Interbike leaves Las Vegas for Reno. Photo credit: Sam Morris/Las Vegas News Bureau

Interbike Holds Last Dance in Las Vegas Today, Rolls to Reno in 2018



In the pantheon of Las Vegas trade shows, the national bicycle show known as Interbike might not rank up there in visitors with the big galas such as the mega consumer electronics gathering here in Sin City.


But I’m a bicycle nerd and proud of it and I’m here to say Interbike was an emotional lifeline when I lived in the humid, sweaty environs of Florida where you’re in the heart of hurricane season when Interbike rolled into Las Vegas the third week of September.



For the show’s 20,000 retailers, suppliers, manufacturers and bicycle lovers, Interbike was our Woodstock, Burning Man and Super Bowl of networking — a safe haven where a passion for all forms of bicycling bonded us all.


It’s a bittersweet week for me, as Interbike leaves Las Vegas for good after the last day of the show ends 2 p.m. today.


Photo credit: Sam Morris/Las Vegas News Bureau


It’s moving its three-day trade show to Reno and its two days of bicycle demos to the gorgeous Tahoe area where it will be cheaper to stage the show in north Nevada after two decades in Las Vegas.  It’s been at the Mandalay Bay Convention Center for the past five years. A popular bike race called CrossVegas also shifts to Reno.


CrossVegas moves to Reno, too. Photo credit: Sam Morris/Las Vegas News Bureau


After I moved from Florida to Las Vegas in 2012 to work for the local daily newspaper, I rejoiced in the fact that I could wake up in my own bed and hop in my own car to soak up Interbike in my own town without travelling 2,500 miles. I’ll always hold my former editor in the highest esteem for actually allowing me to write not one but several stories a week when Interbike rolled into Las Vegas.


And could life get any better in 2015 when the cast of bicycling’s best movie, Breaking Away, held a reunion at Interbike?


Three of the four Cutters members came back for a Breaking Away reunion at 2015 Interbike.


The fact is that the industry’s biggest names such as Trek and Specialized stopped showing in Las Vegas. It sapped some of Interbike’s luster.


Many of the small exhibitors I talked with this final week said they will move with the show to Reno.


But my Tampa pal, Steve Toll, who created the ISM bicycle saddle, said he will not return to Interbike. He was disappointed in Interbike leaving Las Vegas and suggested Interbike move to Orlando so that bicycle industry folks can bring their families. I wish Toll would come to Reno. Now I will have to go back to Florida just to see this guy!


I joined the Steve Toll gang at ISM bike seats for a good-bye this week.


Another bike buddy from Florida, Gary Mendenhall of J&B Importers, didn’t think there were too many hotels near the convention center in Reno. Though, Gary noted, the setting for the outdoor demo in Tahoe will beat the windy, dusty conditions of Bootleg Canyon in Boulder City.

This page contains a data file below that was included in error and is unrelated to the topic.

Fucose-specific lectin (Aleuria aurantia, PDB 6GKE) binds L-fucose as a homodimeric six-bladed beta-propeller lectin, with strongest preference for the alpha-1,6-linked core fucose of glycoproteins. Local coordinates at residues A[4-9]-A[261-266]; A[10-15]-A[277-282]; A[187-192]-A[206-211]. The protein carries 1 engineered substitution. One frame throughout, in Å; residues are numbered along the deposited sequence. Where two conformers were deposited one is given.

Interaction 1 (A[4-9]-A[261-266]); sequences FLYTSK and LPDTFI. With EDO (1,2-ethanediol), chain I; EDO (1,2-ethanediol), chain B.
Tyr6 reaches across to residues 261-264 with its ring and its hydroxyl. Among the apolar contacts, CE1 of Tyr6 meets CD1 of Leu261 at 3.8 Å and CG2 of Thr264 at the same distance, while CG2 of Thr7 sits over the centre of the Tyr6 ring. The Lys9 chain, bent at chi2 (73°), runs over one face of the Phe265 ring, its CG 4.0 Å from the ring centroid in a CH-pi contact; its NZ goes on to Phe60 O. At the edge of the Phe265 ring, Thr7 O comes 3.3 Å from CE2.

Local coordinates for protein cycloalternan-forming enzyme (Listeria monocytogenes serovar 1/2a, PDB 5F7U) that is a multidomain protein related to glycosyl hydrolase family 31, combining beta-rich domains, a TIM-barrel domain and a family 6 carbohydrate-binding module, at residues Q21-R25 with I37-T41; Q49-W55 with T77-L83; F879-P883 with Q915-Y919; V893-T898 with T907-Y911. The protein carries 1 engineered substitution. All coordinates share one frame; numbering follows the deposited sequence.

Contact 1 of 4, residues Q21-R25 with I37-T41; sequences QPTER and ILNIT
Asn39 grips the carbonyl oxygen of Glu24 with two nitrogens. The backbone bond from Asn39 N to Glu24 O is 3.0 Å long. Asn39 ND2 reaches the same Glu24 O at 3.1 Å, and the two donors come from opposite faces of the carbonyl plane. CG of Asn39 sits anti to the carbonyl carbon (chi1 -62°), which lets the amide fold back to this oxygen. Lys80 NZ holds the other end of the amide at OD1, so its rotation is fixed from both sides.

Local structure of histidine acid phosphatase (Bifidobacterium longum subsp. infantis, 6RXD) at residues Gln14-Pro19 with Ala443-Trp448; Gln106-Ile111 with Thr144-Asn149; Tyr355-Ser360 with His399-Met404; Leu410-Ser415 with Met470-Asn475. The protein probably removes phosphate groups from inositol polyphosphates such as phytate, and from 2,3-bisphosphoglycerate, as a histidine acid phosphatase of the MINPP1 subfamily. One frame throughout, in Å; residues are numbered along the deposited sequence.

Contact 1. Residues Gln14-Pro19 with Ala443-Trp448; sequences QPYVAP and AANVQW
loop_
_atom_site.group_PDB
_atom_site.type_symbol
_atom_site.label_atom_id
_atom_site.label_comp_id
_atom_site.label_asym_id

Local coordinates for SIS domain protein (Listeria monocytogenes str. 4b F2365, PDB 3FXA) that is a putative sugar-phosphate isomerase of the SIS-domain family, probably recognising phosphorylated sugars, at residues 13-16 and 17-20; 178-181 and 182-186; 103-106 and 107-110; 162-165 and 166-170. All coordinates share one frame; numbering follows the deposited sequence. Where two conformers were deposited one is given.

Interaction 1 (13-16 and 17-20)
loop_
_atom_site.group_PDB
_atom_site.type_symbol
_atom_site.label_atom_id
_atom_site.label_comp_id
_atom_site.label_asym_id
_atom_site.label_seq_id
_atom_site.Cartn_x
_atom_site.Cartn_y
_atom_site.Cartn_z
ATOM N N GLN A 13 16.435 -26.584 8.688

It was quiet at Interbike’s outdoor demo Monday and Tuesday.


There’s a subdued tone to this week’s Interbike. Naturally for the swansong week in Las Vegas, it had smaller crowds. No industry awards dinner this year.


The week’s vibe lacked the buzz and energy of 10 years ago.


In fact, show organizer Pat Hus acknowledged it did feel weird — and I could not disagree. That’s just how it is when you stage your last dance in a particular town.


Photo credit: Sam Morris/Las Vegas News Bureau


There was a feeling that Interbike ran its course in Las Vegas and it was time to freshen up the trade show with a change of venue. (Though Reno was a past Interbike home at one time for the 35-year-old show).


I’m sad it’s leaving Las Vegas. But Interbike isn’t disappearing off the face of the earth. I’ll make the trek to north Nevada next year.


Photo credit: Sam Morris/Las Vegas News Bureau


And this week, I was able to cope with my Interbike good-bye blues thanks to the release of the official bicycle jersey.

Thanks for the Las Vegas memories, Interbike. I miss Bill Walton already.

Contact founder/writer Alan Snel at





Alan Snel

Alan Snel brings decades of sports-business reporting experience to Snel covered the business side of sports for the South Florida (Fort Lauderdale) Sun-Sentinel, the Tampa Tribune and Las Vegas Review-Journal. As a city hall beat reporter, Snel also covered stadium deals in Denver and Seattle. In 2000, Snel launched a sport-business website for called After reporting sports-business for the RJ, Snel wrote hard-hitting stories on the Raiders stadium for the Desert Companion magazine in Las Vegas and The Nevada Independent. Snel is also one of the top bicycle advocates in the country.

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